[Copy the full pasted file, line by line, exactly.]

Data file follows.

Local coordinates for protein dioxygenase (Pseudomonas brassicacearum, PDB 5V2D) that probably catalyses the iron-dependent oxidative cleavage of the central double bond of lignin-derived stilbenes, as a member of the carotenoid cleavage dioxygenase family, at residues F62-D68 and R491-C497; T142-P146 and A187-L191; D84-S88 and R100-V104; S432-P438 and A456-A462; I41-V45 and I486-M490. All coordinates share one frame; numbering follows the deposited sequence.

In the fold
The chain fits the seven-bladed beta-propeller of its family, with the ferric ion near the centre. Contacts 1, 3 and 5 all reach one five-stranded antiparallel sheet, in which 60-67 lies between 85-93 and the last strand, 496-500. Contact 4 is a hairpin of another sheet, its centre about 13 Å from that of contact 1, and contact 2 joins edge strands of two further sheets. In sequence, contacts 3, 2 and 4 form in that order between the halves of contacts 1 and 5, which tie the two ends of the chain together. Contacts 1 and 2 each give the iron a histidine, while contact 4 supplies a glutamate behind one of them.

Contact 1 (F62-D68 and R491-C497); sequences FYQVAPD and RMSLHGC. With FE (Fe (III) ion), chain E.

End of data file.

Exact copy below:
Local coordinates for protein dioxygenase (Pseudomonas brassicacearum, PDB 5V2D) that probably catalyses the iron-dependent oxidative cleavage of the central double bond of lignin-derived stilbenes, as a member of the carotenoid cleavage dioxygenase family, at residues F62-D68 and R491-C497; T142-P146 and A187-L191; D84-S88 and R100-V104; S432-P438 and A456-A462; I41-V45 and I486-M490. All coordinates share one frame; numbering follows the deposited sequence.

In the fold
The chain fits the seven-bladed beta-propeller of its family, with the ferric ion near the centre. Contacts 1, 3 and 5 all reach one five-stranded antiparallel sheet, in which 60-67 lies between 85-93 and the last strand, 496-500. Contact 4 is a hairpin of another sheet, its centre about 13 Å from that of contact 1, and contact 2 joins edge strands of two further sheets. In sequence, contacts 3, 2 and 4 form in that order between the halves of contacts 1 and 5, which tie the two ends of the chain together. Contacts 1 and 2 each give the iron a histidine, while contact 4 supplies a glutamate behind one of them.

Contact 1 (F62-D68 and R491-C497); sequences FYQVAPD and RMSLHGC. With FE (Fe (III) ion), chain E.